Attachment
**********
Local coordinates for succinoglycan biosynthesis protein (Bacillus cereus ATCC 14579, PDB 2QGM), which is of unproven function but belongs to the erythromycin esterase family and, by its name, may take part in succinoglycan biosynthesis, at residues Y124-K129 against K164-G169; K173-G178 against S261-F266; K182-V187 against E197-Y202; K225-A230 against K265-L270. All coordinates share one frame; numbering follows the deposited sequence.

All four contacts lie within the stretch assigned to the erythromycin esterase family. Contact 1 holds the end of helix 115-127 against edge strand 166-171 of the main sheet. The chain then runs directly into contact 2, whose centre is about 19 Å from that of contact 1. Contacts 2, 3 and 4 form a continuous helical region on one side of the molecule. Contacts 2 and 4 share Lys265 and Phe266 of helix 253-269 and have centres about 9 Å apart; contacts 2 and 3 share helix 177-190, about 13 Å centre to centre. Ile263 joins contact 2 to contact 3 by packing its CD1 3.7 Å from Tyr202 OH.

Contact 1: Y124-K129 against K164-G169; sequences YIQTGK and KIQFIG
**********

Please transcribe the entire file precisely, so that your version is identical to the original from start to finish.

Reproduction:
Local coordinates for succinoglycan biosynthesis protein (Bacillus cereus ATCC 14579, PDB 2QGM), which is of unproven function but belongs to the erythromycin esterase family and, by its name, may take part in succinoglycan biosynthesis, at residues Y124-K129 against K164-G169; K173-G178 against S261-F266; K182-V187 against E197-Y202; K225-A230 against K265-L270. All coordinates share one frame; numbering follows the deposited sequence.

All four contacts lie within the stretch assigned to the erythromycin esterase family. Contact 1 holds the end of helix 115-127 against edge strand 166-171 of the main sheet. The chain then runs directly into contact 2, whose centre is about 19 Å from that of contact 1. Contacts 2, 3 and 4 form a continuous helical region on one side of the molecule. Contacts 2 and 4 share Lys265 and Phe266 of helix 253-269 and have centres about 9 Å apart; contacts 2 and 3 share helix 177-190, about 13 Å centre to centre. Ile263 joins contact 2 to contact 3 by packing its CD1 3.7 Å from Tyr202 OH.

Contact 1: Y124-K129 against K164-G169; sequences YIQTGK and KIQFIG